One day this week I came by to see Granny after work. She was waist high in her zinna patch, cutting the seed heads off for next summer’s garden.
When I was growing up she taught me to gather all sorts of flower seed during the last days of summer so that we’d have them on hand for the following year’s flowers. While I helped her collect the seeds I’d think we were storing up pretty flowers for the cold winter days-even if they were only in our minds.
I’ve read detailed instructions for seed saving in gardening books, but I use the simple method Granny did. For most of the flowers I look for dried blossoms to cut off and then pull them apart to reveal the seeds. This method works well with Marigolds, Zinnias, Purple Coneflowers, Black Eyed Susans, and Cosmos.
Once I have the seeds pulled from the seed pods, I let them dry a few days in a sunny window and then put them in paper or plastic bag till next spring.
I also save Nasturtium seeds. I love their huge flowing leaves and bright flowers. They’re even edible-you can’t beat that. To find their seeds just look down through the vining leaves. Sometimes two seeds are together like in the photo. I take the seeds indoors and lay them on a piece of paper or paper towel and let them dry until they’re shriveled and brown looking then I put them in an old envelope or bag and save them till spring.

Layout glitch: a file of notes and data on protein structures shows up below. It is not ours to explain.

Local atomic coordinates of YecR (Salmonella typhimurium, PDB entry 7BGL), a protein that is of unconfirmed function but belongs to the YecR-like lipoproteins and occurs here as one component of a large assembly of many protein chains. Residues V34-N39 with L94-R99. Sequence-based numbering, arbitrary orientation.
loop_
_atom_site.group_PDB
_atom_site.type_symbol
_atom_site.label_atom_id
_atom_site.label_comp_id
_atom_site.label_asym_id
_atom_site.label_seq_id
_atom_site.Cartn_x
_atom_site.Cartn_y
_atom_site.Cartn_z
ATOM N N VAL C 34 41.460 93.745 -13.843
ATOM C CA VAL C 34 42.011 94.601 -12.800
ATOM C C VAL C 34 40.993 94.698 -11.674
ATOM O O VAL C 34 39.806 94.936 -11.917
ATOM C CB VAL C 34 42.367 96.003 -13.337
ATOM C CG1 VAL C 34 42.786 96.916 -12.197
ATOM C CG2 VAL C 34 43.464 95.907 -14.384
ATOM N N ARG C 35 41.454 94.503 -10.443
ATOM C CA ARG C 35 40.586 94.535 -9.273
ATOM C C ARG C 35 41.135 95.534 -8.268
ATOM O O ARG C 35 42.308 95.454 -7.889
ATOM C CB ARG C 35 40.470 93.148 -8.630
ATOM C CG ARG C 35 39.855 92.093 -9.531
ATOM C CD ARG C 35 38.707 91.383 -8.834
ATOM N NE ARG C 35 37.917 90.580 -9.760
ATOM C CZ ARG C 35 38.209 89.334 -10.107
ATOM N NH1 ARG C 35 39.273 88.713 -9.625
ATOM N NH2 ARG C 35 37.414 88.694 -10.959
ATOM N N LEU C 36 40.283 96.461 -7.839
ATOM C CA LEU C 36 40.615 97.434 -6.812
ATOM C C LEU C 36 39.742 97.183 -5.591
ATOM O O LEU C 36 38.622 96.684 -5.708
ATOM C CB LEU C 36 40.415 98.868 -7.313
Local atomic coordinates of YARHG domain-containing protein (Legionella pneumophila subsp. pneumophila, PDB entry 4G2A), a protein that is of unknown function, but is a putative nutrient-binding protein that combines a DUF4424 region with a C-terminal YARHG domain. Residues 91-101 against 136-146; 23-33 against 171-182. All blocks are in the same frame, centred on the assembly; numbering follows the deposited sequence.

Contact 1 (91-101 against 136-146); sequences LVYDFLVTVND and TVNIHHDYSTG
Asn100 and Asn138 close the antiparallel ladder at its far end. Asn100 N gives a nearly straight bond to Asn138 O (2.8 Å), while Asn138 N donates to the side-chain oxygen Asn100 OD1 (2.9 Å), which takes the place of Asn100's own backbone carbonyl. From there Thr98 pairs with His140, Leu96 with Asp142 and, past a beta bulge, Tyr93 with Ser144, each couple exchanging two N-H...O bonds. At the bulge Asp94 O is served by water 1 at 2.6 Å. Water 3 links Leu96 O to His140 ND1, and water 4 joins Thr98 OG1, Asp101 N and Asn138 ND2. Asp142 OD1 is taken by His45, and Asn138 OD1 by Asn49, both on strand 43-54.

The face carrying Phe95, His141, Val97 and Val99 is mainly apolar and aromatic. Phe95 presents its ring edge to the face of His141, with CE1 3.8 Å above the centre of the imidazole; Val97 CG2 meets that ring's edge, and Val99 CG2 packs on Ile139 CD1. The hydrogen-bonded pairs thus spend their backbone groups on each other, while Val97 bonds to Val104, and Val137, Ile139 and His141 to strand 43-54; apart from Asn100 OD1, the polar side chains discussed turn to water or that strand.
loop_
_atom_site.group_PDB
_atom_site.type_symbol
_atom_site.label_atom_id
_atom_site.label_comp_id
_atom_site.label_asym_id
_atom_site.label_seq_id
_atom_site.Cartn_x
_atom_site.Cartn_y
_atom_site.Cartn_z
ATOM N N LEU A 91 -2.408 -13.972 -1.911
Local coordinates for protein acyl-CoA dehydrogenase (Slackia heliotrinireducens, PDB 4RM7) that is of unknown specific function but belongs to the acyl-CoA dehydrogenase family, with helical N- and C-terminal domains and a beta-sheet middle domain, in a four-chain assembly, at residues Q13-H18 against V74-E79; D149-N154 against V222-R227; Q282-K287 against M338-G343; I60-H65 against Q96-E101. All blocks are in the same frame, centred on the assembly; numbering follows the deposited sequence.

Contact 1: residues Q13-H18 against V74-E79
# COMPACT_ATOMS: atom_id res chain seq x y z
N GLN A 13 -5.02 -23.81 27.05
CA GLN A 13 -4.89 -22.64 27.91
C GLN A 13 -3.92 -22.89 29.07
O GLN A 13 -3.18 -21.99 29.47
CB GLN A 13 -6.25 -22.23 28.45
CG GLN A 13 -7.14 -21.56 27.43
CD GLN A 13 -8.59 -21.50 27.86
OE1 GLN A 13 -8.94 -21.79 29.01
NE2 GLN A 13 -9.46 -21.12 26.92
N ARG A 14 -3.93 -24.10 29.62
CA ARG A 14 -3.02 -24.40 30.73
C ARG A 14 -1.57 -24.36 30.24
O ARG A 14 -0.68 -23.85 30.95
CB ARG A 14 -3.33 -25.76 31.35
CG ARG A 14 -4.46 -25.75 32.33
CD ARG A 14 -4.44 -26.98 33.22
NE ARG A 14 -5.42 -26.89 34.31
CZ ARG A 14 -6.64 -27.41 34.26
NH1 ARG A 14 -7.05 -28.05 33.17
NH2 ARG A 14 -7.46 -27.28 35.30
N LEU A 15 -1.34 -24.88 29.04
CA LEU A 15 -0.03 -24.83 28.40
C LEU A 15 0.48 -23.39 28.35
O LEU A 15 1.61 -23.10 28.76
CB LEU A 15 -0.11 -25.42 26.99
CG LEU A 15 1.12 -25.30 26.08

Saving seeds from Impatients is fun. Look for seedpods that are swelled. Usually as soon as you touch them they POP-children love to help with this one. Once the pod pops open it curls in upon itself. You can discard the green portion and save the tiny seeds. Let them air dry on a piece of paper and store till spring.
Sometimes I take the easy lazy way of saving seeds. I cut the entire dried flower, stem and all, then lay it where I want it to grow next year. In most cases it works.
Back in the days when the girls used my flowers in their mud pie making enterprise I ended up with flowers in some strange places, but I say a flower is nice no matter where it grows.
Blind Pig readers save their flower seed too. Here’s a few comments from the archives.
Pamela Moore: Tipper, I dry the cosmos flowers in the microwave. Lay between paper towels and run on high in ten second intervals until crispy dry.
Ethel: I too use the envelope method of seed saving. Every year I save some seeds from the prettier colored hollyhocks, the moonflowers and some Trail of Tears beans that a native american woman gave me about five years ago. I haven’t found it necessary to save seeds from coneflowers or black-eyed susans; even with the gold finches gobbling up their seeds each fall, I still end up pulling hundreds of unwanted starts from these flowers every spring!
Shirla: Mom always saved her seeds in a baby food jar and then froze them till the next year. I save seeds from my Star Of Bethlehem and Zinnias. The Angel Trumpet seeds are in a big pod with stickers that are hard to deal with. I pull the pods and bury them in the same area to avoid having acres of them the next year.